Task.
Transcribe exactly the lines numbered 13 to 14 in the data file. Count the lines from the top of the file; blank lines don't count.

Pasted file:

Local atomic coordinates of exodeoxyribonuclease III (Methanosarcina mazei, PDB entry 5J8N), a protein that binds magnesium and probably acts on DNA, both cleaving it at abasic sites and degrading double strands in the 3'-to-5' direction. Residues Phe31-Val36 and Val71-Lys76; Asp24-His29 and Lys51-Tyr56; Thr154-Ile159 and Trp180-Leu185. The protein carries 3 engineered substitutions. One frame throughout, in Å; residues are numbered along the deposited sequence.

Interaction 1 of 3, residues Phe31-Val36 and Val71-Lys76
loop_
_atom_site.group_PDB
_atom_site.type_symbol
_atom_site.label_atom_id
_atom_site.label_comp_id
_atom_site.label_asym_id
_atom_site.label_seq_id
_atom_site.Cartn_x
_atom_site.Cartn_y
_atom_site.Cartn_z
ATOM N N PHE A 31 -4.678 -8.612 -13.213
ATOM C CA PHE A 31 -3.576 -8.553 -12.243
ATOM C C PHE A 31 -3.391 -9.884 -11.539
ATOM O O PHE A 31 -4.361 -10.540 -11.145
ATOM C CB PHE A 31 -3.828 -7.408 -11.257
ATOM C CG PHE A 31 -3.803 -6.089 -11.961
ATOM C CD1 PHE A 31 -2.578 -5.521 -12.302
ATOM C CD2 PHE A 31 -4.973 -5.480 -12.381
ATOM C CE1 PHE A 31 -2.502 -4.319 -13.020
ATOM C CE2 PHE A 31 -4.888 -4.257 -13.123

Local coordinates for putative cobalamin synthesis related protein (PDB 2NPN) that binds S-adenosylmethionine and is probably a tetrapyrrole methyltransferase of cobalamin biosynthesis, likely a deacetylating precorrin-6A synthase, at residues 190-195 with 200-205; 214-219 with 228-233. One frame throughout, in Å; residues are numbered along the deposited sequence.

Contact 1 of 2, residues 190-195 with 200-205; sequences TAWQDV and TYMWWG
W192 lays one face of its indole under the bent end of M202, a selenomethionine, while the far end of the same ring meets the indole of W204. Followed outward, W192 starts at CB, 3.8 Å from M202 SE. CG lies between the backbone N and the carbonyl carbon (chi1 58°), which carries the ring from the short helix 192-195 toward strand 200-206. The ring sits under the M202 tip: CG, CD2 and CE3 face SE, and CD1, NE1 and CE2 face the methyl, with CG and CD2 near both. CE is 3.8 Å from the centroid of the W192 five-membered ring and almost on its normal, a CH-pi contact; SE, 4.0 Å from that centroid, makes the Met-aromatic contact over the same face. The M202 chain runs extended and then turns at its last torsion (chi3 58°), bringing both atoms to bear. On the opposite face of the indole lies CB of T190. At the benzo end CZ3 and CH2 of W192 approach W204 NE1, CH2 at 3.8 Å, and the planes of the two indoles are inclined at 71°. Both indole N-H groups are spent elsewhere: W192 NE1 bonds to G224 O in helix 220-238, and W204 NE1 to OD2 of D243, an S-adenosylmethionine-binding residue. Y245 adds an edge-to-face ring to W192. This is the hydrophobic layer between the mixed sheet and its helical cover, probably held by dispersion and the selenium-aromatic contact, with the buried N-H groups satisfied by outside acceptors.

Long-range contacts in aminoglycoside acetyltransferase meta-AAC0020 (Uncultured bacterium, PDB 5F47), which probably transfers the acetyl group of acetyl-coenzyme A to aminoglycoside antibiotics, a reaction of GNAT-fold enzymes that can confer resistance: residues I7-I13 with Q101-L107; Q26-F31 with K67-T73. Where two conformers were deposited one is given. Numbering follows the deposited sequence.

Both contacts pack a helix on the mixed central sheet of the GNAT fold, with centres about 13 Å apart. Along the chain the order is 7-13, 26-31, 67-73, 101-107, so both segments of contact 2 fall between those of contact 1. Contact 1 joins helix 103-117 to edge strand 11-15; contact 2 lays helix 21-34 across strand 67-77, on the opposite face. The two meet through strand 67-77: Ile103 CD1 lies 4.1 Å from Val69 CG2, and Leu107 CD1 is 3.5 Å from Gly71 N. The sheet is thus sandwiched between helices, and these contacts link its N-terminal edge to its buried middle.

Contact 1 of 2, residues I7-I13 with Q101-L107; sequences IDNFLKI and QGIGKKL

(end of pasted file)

ATOM N N PHE A 31 -4.678 -8.612 -13.213
ATOM C CA PHE A 31 -3.576 -8.553 -12.243